Exactly What the Cubs Need!
By Benjy Lipsman in News on May 31, 2006 4:10PM
What's the surest way for the Cubs to overcome a century of futility, and finally become a franchise dead set on winning? Let Mark Cuban buy the team.
While the Tribune Company has reiterated that the Cubs are not for sale, didn't President Bush say just days ago that he knew nothing of Treasury Secretary John Snow's departure? So, just because it's denied certainly doesn't mean that it's not true...
And just in case the Cubs actually are on the block, Texas billionaire and Dallas Mavericks owner Mark Cuban has announced he'd be interested in buying the Cubs. His ownership could be the best way to turn the "lovable losers" into annual title contenders -- just as he's done with the Dallas Mavericks.
The outspoken founder of Broadcast.com has proven that he's willing to do whatever it takes to win, from paying handsomely for players who can help improve his team, to building the most extensive training and coaching program in the NBA, to sticking up for his players and fans even when it means drawing large fines from the league. He's proven to be a fan first, businessman second, when running the Mavs.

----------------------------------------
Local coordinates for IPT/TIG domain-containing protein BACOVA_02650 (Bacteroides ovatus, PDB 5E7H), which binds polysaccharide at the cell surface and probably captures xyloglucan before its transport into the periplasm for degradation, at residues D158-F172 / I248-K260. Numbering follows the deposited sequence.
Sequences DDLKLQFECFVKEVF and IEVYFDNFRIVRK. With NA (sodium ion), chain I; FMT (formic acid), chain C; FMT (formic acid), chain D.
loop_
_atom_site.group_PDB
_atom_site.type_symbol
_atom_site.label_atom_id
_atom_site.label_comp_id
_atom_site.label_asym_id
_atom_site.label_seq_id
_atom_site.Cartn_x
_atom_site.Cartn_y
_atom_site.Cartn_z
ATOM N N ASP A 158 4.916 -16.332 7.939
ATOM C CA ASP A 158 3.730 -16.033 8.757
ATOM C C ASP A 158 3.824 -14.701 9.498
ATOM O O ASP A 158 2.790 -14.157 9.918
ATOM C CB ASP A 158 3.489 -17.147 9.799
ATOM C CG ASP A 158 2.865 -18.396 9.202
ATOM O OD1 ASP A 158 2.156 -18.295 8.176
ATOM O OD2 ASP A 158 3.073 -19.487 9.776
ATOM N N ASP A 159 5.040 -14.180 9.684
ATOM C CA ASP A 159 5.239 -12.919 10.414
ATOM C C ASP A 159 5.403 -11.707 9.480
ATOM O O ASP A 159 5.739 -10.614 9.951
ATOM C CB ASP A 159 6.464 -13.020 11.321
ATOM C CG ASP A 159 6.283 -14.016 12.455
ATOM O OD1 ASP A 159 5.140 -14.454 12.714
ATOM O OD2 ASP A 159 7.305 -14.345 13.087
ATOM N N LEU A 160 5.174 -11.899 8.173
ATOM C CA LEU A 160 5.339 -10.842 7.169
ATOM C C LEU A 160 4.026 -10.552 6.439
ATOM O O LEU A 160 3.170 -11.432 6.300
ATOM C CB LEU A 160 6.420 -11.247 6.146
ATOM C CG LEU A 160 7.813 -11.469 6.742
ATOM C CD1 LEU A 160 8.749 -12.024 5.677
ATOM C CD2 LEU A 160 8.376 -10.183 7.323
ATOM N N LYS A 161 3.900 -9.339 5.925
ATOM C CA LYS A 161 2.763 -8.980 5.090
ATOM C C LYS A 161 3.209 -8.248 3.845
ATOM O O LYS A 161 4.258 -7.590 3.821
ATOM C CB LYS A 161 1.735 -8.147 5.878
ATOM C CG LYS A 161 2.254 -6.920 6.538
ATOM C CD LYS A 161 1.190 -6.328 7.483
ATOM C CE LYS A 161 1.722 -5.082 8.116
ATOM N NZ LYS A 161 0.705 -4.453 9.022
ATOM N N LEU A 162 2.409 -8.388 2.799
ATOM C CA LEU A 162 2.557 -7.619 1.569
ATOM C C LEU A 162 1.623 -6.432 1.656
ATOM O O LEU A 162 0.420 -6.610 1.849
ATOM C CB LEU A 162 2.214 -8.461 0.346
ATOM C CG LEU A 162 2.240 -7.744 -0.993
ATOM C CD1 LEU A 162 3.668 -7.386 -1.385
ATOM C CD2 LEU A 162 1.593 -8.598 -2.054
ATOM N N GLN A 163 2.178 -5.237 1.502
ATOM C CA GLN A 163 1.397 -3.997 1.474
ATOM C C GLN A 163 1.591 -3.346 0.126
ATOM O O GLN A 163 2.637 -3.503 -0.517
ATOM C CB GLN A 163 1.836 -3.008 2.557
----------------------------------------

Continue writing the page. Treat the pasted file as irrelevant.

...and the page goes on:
Some may dislike his brash personality and his seeming need to be seen and heard everywhere. How many billionaires or team owners write their own blog, even! And while Chicagoist may not agree with everything he says and does, we love his passion for sports. He's living every sports fan's ultimate dream of playing fantasy sports with an actual team. We know we've been guilty on dozens of occasions of stating, "When I'm a billionaire and can buy the White Sox/Bulls/Bears..." We're still about a billion short, so we can't help but pull for those who've been able to fulfill our dream.
We're sure there will be those who will blast him as a carpetbagger, just as they knocked some of us here at Chicagoist, but will that matter so much to Cubs fans when the team finally wins a World Series? For that matter, isn't having an individual as owner better than being owned by a faceless corporation -- even one based in Chicago?